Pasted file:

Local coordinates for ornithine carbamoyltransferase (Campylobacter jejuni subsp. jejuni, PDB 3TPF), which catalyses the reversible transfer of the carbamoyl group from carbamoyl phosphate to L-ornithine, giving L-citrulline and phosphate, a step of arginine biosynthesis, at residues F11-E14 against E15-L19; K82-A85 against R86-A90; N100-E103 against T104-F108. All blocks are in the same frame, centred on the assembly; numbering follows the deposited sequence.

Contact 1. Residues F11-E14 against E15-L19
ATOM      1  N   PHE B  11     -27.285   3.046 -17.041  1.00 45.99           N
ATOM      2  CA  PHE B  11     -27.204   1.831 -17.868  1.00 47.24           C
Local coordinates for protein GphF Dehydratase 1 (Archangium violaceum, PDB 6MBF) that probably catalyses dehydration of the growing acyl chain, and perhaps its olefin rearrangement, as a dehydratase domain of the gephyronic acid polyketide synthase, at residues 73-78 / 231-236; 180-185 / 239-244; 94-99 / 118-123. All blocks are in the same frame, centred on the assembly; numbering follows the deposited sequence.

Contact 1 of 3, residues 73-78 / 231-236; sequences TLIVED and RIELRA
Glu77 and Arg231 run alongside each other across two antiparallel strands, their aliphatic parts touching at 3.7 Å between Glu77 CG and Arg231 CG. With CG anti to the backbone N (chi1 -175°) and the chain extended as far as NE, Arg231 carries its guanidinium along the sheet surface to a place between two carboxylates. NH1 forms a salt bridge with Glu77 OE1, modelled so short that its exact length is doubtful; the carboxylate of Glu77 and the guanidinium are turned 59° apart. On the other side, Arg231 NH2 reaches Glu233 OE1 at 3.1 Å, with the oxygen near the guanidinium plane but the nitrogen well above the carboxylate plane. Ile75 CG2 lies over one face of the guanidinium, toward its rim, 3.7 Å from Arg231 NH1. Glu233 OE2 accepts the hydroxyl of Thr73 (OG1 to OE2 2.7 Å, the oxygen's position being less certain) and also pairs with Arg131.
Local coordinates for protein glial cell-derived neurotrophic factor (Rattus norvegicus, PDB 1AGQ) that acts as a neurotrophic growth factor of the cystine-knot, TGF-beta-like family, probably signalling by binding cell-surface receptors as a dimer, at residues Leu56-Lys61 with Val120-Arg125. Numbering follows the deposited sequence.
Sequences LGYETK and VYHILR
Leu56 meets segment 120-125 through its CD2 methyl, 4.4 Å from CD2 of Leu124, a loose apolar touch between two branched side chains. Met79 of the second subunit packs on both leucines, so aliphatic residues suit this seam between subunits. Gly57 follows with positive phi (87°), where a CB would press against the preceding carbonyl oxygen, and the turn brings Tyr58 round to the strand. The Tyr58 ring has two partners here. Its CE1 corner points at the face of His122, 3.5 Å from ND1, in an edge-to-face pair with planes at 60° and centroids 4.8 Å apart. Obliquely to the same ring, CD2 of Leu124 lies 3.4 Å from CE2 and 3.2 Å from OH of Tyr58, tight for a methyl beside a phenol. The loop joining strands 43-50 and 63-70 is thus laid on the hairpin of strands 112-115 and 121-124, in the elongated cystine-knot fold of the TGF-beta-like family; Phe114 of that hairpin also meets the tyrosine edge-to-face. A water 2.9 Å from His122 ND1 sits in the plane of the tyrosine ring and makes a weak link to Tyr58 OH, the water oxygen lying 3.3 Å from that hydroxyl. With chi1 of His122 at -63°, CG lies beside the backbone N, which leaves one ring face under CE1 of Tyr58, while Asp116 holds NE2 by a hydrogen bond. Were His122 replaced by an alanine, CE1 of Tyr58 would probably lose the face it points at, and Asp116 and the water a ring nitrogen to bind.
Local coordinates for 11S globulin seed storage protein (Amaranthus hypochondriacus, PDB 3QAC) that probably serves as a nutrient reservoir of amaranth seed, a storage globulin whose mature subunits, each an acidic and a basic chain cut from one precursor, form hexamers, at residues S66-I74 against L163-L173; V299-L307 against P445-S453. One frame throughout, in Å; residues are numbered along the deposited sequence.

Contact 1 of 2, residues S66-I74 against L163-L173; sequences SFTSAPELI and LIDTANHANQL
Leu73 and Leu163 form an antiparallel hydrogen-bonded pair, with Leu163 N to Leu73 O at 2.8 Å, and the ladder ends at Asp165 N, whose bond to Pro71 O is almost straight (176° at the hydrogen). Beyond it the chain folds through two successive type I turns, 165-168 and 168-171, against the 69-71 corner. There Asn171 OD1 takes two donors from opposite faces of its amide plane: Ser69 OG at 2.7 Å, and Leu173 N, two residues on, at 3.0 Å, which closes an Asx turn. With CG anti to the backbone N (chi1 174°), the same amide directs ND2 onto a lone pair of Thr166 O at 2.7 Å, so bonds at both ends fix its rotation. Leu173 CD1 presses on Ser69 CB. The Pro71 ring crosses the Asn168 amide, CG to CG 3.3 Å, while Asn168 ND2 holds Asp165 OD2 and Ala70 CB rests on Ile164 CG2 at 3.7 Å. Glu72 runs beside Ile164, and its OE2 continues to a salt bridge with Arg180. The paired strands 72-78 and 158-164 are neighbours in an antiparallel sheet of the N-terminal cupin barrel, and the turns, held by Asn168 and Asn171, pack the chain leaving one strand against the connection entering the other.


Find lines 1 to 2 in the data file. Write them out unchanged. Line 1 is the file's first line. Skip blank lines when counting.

Local coordinates for ornithine carbamoyltransferase (Campylobacter jejuni subsp. jejuni, PDB 3TPF), which catalyses the reversible transfer of the carbamoyl group from carbamoyl phosphate to L-ornithine, giving L-citrulline and phosphate, a step of arginine biosynthesis, at residues F11-E14 against E15-L19; K82-A85 against R86-A90; N100-E103 against T104-F108. All blocks are in the same frame, centred on the assembly; numbering follows the deposited sequence.

Contact 1. Residues F11-E14 against E15-L19